When I was approached to participate in this project, I immediately knew how to approach Schubert: 1) choose a very diatonic melody, 2) arrange this melody for guitar and a digital looping device and, 3) improvise on the theme. I selected a melody from the ninth symphony because of its simplicity and directness. By constantly feeding fragments of this melody into my looping box, I was able to construct a large wall of sound in C major. I decided to use the live version of this work because I am happy with the results, and the odd crackling the listener hears on this CD track comes from a borrowed ancient Fender amplifier straining to digest the material fed into it. —R.K.

ROGER KLEIER is a guitarist, composer, and improviser who began playing guitar at age thirteen after discovering Captain Beefheart and Hendrix on the radio airwaves of Los Angeles. Born in 1958, he studied composition at North Texas State University and the University of Southern California. As a guitarist, composer, and improviser he has worked with Annie Gosfield, Marc Ribot's Shrek, Elliott Sharp, Davey Williams, LaDonna Smith, Carl Stone, Phill Niblock, Ikue Mori, and Kato Hideki among others. He has toured throughout the U.S., Canada, Europe and Australia in both solo and ensemble settings. Roger has received grants from the NEA, the Rockefeller Foundation, and Meet the Composer, and has been awarded Harvestworks and Djersassi Foundation residencies. He has been featured on CDs on Tzadik, Knitting Factory Works, Atavistic, and Intakt, and his solo CD “KlangenBang” is available on the Roft label.

KITTY BRAZELTON: Fishy Wishy (1997)

Fishy Wishy is simply the fourth movement of the `Trout' re-liedered. As I said when we performed it, I have liberated the singer exiled by Schubert's instrumental version. I have restored the German text wherever the original melody appears adding my own comments in English to create a motet in the upper three parts. (I'm a singer/composer; so I hear both sides—Franz, not being a singer, had no idea he could have his fish and eat it too.) —K.B.

KITTY BRAZELTON (b. 1951, Cambridge, MA) is a composer and improvisor, rock-mezzo, multi-instrumentalist, songwriter. She is the leader of the electro-acoustic nonet Dadadah, founder of the 21st-century medieval quartet Hildegurls and of the digital-punk trio What Is It Like To Be A Bat?, producer-curator of the Women's Avant Fest and a faculty member at New York University, Laguardia High School for Music and Art, and Columbia University. Her DMA is from Columbia where she is a composer-at-large at the Computer Music Center and lecturer on MIDI computer composition. Since leading the progressive rock quintet Musica Orbis in the `70s, Kitty has drawn on everything from plainchant to funk, whether for pop singers Terence Trent D'Arby, Joan Jett and Madonna; choreographers Beth Leonard, Eduardo Zeiger and Philadelphia's Group Motion, or ensembles including the Manhattan Brass Quintet, Absolute Ensemble, Double Edge and twisted tutu. She's performed at the Bang on a Can marathon, the Whitney Museum of American Art, the New Music America festival, USArts-Berlin, the Knitting Factory “What Is Jazz?” and Texaco New York Jazz, and frequently at CBGB's.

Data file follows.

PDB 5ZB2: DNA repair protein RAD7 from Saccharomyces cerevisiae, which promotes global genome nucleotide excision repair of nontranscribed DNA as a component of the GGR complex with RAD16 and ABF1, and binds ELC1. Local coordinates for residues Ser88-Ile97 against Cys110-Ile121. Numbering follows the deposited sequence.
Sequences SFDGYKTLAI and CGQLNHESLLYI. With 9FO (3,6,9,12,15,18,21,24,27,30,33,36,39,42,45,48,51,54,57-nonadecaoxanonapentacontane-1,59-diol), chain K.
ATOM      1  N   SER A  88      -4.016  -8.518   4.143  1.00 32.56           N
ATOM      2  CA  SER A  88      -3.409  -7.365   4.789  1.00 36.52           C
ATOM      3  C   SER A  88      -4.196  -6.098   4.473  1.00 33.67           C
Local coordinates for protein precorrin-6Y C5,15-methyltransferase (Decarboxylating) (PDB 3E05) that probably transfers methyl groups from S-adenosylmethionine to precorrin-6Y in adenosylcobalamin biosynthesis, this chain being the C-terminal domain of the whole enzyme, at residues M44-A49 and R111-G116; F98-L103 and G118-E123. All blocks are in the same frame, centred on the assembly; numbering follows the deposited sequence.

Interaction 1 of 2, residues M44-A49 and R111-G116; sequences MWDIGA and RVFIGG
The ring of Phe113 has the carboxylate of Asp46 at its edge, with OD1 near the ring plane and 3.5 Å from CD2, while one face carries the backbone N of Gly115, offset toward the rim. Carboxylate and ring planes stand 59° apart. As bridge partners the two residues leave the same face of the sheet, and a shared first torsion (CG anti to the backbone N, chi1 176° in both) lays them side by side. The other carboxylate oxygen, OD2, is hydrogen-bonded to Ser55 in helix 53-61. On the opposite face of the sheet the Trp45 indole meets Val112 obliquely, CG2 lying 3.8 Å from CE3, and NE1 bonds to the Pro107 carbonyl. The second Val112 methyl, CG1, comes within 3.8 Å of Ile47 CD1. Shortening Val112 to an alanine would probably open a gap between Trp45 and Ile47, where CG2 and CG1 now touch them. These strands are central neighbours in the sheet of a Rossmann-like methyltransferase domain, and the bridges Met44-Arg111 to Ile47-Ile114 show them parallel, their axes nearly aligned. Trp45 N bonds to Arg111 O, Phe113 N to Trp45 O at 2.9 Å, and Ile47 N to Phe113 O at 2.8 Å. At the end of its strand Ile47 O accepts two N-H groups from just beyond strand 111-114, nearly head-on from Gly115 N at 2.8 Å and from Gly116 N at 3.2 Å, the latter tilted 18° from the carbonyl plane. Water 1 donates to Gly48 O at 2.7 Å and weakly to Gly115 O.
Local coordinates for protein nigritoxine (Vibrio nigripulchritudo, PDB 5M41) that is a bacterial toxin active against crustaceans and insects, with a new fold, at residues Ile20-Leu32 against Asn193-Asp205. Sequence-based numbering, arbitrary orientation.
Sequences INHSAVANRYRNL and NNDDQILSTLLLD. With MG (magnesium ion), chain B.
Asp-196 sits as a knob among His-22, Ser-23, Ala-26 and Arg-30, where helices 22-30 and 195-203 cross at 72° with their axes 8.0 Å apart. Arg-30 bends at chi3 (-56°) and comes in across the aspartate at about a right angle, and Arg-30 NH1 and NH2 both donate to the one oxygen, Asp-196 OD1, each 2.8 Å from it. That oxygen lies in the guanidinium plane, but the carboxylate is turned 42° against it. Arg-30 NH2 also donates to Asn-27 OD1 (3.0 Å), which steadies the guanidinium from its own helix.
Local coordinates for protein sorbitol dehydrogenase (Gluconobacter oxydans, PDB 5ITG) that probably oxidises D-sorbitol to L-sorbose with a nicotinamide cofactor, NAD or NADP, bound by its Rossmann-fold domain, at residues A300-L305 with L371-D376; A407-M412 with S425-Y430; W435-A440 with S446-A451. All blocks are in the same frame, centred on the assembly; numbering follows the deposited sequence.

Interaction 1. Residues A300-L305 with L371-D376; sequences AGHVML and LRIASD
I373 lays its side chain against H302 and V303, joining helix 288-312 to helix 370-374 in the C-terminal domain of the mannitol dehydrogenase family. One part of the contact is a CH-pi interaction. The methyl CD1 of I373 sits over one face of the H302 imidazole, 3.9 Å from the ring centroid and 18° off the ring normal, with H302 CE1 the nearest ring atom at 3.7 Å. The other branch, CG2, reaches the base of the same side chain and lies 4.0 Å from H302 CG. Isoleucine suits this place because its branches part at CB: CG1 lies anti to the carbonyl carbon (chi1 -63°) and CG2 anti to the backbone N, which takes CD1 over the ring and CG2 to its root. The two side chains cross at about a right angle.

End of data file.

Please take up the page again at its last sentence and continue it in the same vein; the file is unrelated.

DAVID FIRST: Thought you said Sherbert (1997)

The material for Thought you said Sherbet—composed in an ABA form—is taken from the first nine measures of Schubert's Gretchen am Spinnrade as arranged by Franz Lizst. I was attracted to this piece because of its potential for extension without modulation (in the traditional musical sense) and the cycling imagery in the sound and title. The “piano” one hears is the original right hand part, layered, sped up slightly, and re-tuned in just intonation. It cycles without change in what might be considered a “theme and no variation.” The drones (again in just intonation) are based on the first half bar in the A section, and on a certain harmonic composite in the B section. These tones are modulated at times by tones that oscillate between unison concordances and pitches that are approximately 21.5 cents higher (an 81/80 ratio in just intonation). Also present in the mix, on an almost subliminal level, is a processed e-bow guitar in the A section and a distorted wah-wah guitar in the B section. One hopes that these instruments—along with the above—have the desired effect of making the listener's head spin like Gretchen's wheel.—D.F.

The music of DAVID FIRST has been performed in New York at Experimental Intermedia, the Kitchen, La Mama, Roulette, Merkin Hall, the Knitting Factory, Bang on a Can Festival, The Cooler, and CBGB's and internationally at Podewil, the USArts Festival, the Institut Unzeit (Berlin), the Ijsbreker (Amsterdam), and the Heidelberger Festival for Experimental Music and Literature (Heidelberg), among other venues. He has presented sound installations at Kunstforeningen (Copenhagen), the Uppsala Konstmuseum (Uppsala), Exit Art (New York), Studio Five Beekman (NYC). As a performer First has been involved with such ensembles as the World Casio Quartet, the Koan Pool, Joy Buzzers as well as his latest project UNIVERSARY. He has two CD recordings on O.O. Discs as well as works on the CRI, Aerial, and Homestead labels. He has been called “a fascinating artist with a singular technique” by Alex Ross of the New York Times, and “a bizarre cross between Hendrix and La Monte Young” by Kyle Gann in the Village Voice. Regarding the New York production of his opera The Manhattan Book of the Dead, Mr. Gann wrote: “The music grew and grew in scintillating, illusionary beauty long past the point at which you thought it could still surpass itself”. First was also recently proclaimed the “next big thing in guitar gods” in Time Out NY by music critic K. Leander Williams.